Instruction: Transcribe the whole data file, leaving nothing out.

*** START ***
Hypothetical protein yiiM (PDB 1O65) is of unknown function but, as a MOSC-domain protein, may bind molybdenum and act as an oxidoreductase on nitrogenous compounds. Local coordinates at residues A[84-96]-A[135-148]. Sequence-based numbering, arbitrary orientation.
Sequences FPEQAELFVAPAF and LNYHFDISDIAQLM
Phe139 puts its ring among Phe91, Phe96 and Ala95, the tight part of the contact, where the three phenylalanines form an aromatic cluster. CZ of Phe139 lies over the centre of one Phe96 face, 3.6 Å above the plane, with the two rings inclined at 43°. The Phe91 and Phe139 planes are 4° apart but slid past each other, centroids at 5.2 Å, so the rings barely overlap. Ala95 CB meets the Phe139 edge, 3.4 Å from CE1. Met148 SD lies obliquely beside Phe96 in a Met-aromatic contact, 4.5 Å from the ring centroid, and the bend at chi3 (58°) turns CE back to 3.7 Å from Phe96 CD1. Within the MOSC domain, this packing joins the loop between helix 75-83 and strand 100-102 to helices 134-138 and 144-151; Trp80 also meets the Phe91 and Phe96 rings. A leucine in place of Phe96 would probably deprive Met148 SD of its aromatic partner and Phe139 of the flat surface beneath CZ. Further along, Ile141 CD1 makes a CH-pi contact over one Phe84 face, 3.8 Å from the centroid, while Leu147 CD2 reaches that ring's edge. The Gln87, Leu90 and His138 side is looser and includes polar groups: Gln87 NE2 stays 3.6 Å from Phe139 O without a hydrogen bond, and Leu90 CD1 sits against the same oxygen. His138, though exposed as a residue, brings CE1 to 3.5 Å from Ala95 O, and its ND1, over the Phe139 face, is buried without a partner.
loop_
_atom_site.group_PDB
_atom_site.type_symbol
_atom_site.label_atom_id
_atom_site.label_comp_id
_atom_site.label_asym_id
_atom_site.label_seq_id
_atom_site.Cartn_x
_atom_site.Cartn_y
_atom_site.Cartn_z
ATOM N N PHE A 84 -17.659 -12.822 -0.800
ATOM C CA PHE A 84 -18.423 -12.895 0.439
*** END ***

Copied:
Hypothetical protein yiiM (PDB 1O65) is of unknown function but, as a MOSC-domain protein, may bind molybdenum and act as an oxidoreductase on nitrogenous compounds. Local coordinates at residues A[84-96]-A[135-148]. Sequence-based numbering, arbitrary orientation.
Sequences FPEQAELFVAPAF and LNYHFDISDIAQLM
Phe139 puts its ring among Phe91, Phe96 and Ala95, the tight part of the contact, where the three phenylalanines form an aromatic cluster. CZ of Phe139 lies over the centre of one Phe96 face, 3.6 Å above the plane, with the two rings inclined at 43°. The Phe91 and Phe139 planes are 4° apart but slid past each other, centroids at 5.2 Å, so the rings barely overlap. Ala95 CB meets the Phe139 edge, 3.4 Å from CE1. Met148 SD lies obliquely beside Phe96 in a Met-aromatic contact, 4.5 Å from the ring centroid, and the bend at chi3 (58°) turns CE back to 3.7 Å from Phe96 CD1. Within the MOSC domain, this packing joins the loop between helix 75-83 and strand 100-102 to helices 134-138 and 144-151; Trp80 also meets the Phe91 and Phe96 rings. A leucine in place of Phe96 would probably deprive Met148 SD of its aromatic partner and Phe139 of the flat surface beneath CZ. Further along, Ile141 CD1 makes a CH-pi contact over one Phe84 face, 3.8 Å from the centroid, while Leu147 CD2 reaches that ring's edge. The Gln87, Leu90 and His138 side is looser and includes polar groups: Gln87 NE2 stays 3.6 Å from Phe139 O without a hydrogen bond, and Leu90 CD1 sits against the same oxygen. His138, though exposed as a residue, brings CE1 to 3.5 Å from Ala95 O, and its ND1, over the Phe139 face, is buried without a partner.
loop_
_atom_site.group_PDB
_atom_site.type_symbol
_atom_site.label_atom_id
_atom_site.label_comp_id
_atom_site.label_asym_id
_atom_site.label_seq_id
_atom_site.Cartn_x
_atom_site.Cartn_y
_atom_site.Cartn_z
ATOM N N PHE A 84 -17.659 -12.822 -0.800
ATOM C CA PHE A 84 -18.423 -12.895 0.439